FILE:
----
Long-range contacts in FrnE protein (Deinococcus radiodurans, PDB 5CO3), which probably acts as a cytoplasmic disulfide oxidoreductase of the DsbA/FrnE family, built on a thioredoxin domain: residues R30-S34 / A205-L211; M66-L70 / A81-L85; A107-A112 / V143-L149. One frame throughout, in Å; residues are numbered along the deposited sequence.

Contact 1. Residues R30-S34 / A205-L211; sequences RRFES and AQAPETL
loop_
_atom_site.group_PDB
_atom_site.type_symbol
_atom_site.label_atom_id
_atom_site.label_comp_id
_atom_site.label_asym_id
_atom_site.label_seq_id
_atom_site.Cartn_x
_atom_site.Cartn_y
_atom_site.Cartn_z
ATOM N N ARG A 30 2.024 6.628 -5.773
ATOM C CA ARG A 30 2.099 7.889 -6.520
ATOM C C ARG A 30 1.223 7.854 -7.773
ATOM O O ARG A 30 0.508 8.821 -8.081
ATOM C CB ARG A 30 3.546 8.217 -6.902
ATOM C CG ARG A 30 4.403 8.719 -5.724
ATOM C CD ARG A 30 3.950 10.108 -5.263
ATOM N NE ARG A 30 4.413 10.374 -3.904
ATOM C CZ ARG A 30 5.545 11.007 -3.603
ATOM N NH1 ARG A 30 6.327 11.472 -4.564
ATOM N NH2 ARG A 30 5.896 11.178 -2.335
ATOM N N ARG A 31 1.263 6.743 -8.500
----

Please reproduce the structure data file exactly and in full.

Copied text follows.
Long-range contacts in FrnE protein (Deinococcus radiodurans, PDB 5CO3), which probably acts as a cytoplasmic disulfide oxidoreductase of the DsbA/FrnE family, built on a thioredoxin domain: residues R30-S34 / A205-L211; M66-L70 / A81-L85; A107-A112 / V143-L149. One frame throughout, in Å; residues are numbered along the deposited sequence.

Contact 1. Residues R30-S34 / A205-L211; sequences RRFES and AQAPETL
loop_
_atom_site.group_PDB
_atom_site.type_symbol
_atom_site.label_atom_id
_atom_site.label_comp_id
_atom_site.label_asym_id
_atom_site.label_seq_id
_atom_site.Cartn_x
_atom_site.Cartn_y
_atom_site.Cartn_z
ATOM N N ARG A 30 2.024 6.628 -5.773
ATOM C CA ARG A 30 2.099 7.889 -6.520
ATOM C C ARG A 30 1.223 7.854 -7.773
ATOM O O ARG A 30 0.508 8.821 -8.081
ATOM C CB ARG A 30 3.546 8.217 -6.902
ATOM C CG ARG A 30 4.403 8.719 -5.724
ATOM C CD ARG A 30 3.950 10.108 -5.263
ATOM N NE ARG A 30 4.413 10.374 -3.904
ATOM C CZ ARG A 30 5.545 11.007 -3.603
ATOM N NH1 ARG A 30 6.327 11.472 -4.564
ATOM N NH2 ARG A 30 5.896 11.178 -2.335
ATOM N N ARG A 31 1.263 6.743 -8.500